Milan K Sinha
Finally the Election Commission of India (ECI) announced the nine – phase poll schedule for election to the 16th Lok Sabha and also for three state assemblies namely Sikkim, Andhra Pradesh and Odisha to be held during a long span of thirty six days between 7th April to 12th May,2014. The counting for the 543 Lok Sabha constituencies along with the three state assemblies will, however be taking place on a single day – 16th May, 2014.
As rightly asserted by the chief election commissioner V. S. Sampat while sharing the details of poll schedule, ‘Elections to the world’s largest democracy pose immense challenges with respect to logistics and man and material management…’, the ensuing election will see the participation of 814 million strong electorate- more than the population of Europe, by casting their vote in 9.3 lakh polling booths across the country to make it the biggest democratic exercise in the world. It is interesting to note here that in in the last Lok Sabha election of 2009 the number of electorate was 98 million less at 716 million and the polling stations was one lakh less at 8.3 lakh. One more defining change, to facilitate the contesting candidates and also to political parties, is the enhancement in prescribed expenditure limits. Only a few days back, as we know, the union cabinet approved an amendment to the Conduct of Election Rules, 1961, and upwardly revised the limit for election expenditure by a candidate for parliamentary constituencies from Rs. 40 lakhs to Rs.70 lakh in all states except Arunachal Pradesh, Goa, Sikkim, Andaman and Nicobar Islands, Chandigarh, Dadra and Nagar Haveli, Daman and Diu, Lakshadweep and Puducherry, where it was kept at Rs.54 lakh.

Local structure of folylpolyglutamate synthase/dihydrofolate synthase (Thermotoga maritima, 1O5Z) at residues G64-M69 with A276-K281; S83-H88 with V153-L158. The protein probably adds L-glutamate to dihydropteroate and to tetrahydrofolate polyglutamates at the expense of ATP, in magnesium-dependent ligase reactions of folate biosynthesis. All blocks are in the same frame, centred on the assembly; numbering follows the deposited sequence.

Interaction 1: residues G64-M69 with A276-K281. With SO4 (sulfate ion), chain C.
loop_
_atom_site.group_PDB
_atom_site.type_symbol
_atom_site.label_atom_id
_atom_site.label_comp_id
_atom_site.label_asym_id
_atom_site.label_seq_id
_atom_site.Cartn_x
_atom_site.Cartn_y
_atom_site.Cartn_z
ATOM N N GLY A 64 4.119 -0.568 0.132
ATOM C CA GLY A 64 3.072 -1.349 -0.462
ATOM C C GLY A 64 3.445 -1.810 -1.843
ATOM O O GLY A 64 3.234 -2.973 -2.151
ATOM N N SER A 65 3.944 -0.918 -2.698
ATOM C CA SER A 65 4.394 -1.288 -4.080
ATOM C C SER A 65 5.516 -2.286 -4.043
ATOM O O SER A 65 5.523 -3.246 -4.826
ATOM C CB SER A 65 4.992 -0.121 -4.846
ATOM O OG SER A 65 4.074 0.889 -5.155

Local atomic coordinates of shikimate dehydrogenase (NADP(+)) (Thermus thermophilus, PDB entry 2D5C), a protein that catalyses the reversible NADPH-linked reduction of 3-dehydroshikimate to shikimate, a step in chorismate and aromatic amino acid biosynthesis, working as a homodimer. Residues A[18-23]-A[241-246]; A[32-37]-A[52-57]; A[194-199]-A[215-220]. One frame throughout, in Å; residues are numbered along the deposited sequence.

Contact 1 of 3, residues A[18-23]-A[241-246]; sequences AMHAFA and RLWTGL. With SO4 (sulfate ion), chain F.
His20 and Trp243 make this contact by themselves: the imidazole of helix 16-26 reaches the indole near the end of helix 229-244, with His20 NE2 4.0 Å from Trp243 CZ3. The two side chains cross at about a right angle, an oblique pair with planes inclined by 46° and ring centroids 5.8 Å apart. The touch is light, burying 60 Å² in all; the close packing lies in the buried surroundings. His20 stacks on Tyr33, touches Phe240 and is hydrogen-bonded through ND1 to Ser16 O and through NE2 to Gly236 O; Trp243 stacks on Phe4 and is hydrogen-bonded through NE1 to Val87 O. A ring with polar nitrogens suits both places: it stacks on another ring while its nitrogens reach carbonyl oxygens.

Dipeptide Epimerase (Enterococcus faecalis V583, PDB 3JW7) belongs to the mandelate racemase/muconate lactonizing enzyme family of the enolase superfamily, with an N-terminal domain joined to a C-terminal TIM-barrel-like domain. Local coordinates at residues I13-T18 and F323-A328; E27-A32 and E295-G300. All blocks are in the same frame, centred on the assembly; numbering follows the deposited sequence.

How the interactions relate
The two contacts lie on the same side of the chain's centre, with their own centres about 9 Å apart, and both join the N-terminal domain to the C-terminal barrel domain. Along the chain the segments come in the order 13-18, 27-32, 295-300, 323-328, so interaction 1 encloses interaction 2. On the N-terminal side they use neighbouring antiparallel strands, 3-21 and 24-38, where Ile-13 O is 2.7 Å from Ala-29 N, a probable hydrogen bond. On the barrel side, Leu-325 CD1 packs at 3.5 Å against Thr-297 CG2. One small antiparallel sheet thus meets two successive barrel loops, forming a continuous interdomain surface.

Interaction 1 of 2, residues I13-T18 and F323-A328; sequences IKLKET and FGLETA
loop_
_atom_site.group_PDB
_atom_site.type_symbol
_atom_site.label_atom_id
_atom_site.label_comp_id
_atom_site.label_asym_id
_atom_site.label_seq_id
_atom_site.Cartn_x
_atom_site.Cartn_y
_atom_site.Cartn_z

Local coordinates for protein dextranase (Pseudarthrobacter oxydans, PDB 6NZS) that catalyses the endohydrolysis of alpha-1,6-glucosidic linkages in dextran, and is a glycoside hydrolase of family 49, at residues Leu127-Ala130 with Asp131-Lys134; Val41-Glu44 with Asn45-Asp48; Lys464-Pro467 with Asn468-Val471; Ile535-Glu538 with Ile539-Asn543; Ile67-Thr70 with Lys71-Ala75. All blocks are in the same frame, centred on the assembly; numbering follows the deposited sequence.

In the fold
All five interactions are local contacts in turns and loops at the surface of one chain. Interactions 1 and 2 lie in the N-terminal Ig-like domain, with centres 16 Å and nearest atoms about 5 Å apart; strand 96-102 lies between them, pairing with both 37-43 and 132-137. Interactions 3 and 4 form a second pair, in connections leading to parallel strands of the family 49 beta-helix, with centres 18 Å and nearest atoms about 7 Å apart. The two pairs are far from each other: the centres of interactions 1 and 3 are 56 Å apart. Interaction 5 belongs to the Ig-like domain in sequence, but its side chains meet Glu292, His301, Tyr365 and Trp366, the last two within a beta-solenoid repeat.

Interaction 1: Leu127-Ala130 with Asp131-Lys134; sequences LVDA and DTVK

We are 66 year old independent country where the Election Commission was established in accordance with the Constitution on 25th January 1950 and where the first general election was held 61 years ago in 1952 with 61.20% voter turnout. But, it is extremely shocking to observe that the voter turnout in last Lok Sabha election of 2009 was only 58% – even 3% less than what it achieved in 1952. Ironically, the turnout percentage hovered between the highest of 61.97% and lowest of 56.97% in the seven general elections held during the period between 1989 to2009. That does mean besides many things that around 40% adult citizens have no say in electing a government supposed to rule them too for next couple of years in the name of inclusive politics based on equity and justice. Why it is so? Is it the real democracy our constitution talks about?
Reports say that the election commission took many initiatives which include its mega awareness programme of Systematic Voters’ Education and Electoral Participation (SVEEP) — particularly in areas known for low turnouts to encourage voters to exercise their basic democratic right. All this would definitely help boost voting percentage in coming election besides factors like inclusion and participation of youths and women in sizable numbers across the country due to multiple socio-political factors. But to what extent?
On number scale even 5% to 10% increase in voter turnout might look like a very big achievement for ECI but it shouldn’t be allowed to be complacent on this score on such low percentage improvement. This issue, therefore calls for serious introspection and matching remedial action on the part of ECI during the intervening period as it has the bounden duty not only to ensure enrolment of all eligible citizens very genuinely- pruning the fake voters simultaneously from its rolls, on highest priority, but also to create such a congenial situation which prompts, if not compel, every voter to cast his or her vote (now NOTA option is also available on EVM) in a free and fair manner to register minimum voting turnout of 90% in next Lok Sabha elections and in each election thereafter to let our democracy function in true sense of the term.
Hope, the ECI, the central and all state governments together with all political parties make this happen by enlisting support and cooperation of civil society in an unprecedented manner to register its best ever performance in the next election exercise.
Time to Excel in Election Exercise
Milan K Sinha